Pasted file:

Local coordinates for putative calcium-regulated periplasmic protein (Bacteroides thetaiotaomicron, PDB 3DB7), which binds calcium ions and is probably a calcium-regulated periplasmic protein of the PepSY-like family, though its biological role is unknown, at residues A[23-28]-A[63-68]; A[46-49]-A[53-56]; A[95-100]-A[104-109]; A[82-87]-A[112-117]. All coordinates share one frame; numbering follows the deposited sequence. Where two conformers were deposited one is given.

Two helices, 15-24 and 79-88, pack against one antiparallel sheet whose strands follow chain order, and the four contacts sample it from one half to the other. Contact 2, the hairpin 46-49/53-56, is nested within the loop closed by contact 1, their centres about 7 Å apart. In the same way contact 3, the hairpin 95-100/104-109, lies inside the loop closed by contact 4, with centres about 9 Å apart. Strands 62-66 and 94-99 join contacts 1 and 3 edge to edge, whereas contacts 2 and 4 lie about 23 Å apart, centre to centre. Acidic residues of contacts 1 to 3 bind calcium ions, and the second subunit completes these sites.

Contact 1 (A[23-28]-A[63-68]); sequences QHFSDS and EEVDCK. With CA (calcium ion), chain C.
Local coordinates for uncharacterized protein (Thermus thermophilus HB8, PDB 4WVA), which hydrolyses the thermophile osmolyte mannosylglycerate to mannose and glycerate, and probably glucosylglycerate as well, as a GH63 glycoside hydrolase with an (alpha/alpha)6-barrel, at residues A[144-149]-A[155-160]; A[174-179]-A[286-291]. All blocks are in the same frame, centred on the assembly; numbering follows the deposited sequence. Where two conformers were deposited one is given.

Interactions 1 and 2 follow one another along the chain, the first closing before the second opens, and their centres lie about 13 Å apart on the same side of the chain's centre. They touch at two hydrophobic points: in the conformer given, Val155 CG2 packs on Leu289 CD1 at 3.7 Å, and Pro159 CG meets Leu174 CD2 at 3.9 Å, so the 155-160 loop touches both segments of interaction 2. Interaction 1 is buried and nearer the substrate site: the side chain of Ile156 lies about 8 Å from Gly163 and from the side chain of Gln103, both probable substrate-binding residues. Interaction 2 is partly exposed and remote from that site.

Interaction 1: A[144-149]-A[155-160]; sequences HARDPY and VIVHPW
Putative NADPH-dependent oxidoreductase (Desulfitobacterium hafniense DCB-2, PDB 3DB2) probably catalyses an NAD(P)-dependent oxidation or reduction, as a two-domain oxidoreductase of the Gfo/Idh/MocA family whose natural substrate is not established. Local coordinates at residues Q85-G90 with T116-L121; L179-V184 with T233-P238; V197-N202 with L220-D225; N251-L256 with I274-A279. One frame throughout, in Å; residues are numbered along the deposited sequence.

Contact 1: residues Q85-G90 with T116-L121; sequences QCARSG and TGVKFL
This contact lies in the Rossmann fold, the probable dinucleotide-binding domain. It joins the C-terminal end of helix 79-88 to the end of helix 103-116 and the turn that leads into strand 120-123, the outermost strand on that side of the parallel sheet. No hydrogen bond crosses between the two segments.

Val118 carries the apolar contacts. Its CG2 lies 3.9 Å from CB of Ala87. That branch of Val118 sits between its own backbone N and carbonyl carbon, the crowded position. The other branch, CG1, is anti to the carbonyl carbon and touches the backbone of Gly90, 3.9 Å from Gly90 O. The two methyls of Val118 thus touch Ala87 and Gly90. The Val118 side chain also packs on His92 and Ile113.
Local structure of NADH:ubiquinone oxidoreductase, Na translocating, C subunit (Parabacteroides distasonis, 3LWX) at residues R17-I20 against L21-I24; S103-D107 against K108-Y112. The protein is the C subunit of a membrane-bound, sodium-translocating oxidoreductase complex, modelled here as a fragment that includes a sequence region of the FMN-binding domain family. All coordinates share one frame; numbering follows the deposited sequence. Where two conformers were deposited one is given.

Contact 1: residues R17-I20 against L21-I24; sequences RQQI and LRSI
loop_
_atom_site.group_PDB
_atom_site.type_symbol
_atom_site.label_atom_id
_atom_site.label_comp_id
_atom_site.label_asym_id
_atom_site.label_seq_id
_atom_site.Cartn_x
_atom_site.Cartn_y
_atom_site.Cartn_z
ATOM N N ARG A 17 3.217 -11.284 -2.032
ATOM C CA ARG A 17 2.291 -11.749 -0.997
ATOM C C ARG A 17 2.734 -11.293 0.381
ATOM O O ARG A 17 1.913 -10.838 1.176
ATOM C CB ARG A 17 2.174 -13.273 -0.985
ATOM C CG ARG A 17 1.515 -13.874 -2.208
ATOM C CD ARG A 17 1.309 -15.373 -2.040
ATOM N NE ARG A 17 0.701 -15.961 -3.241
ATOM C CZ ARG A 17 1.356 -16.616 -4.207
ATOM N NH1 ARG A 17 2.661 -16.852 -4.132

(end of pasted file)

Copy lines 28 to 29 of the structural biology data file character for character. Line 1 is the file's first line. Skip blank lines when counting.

ATOM C CG ARG A 17 1.515 -13.874 -2.208
ATOM C CD ARG A 17 1.309 -15.373 -2.040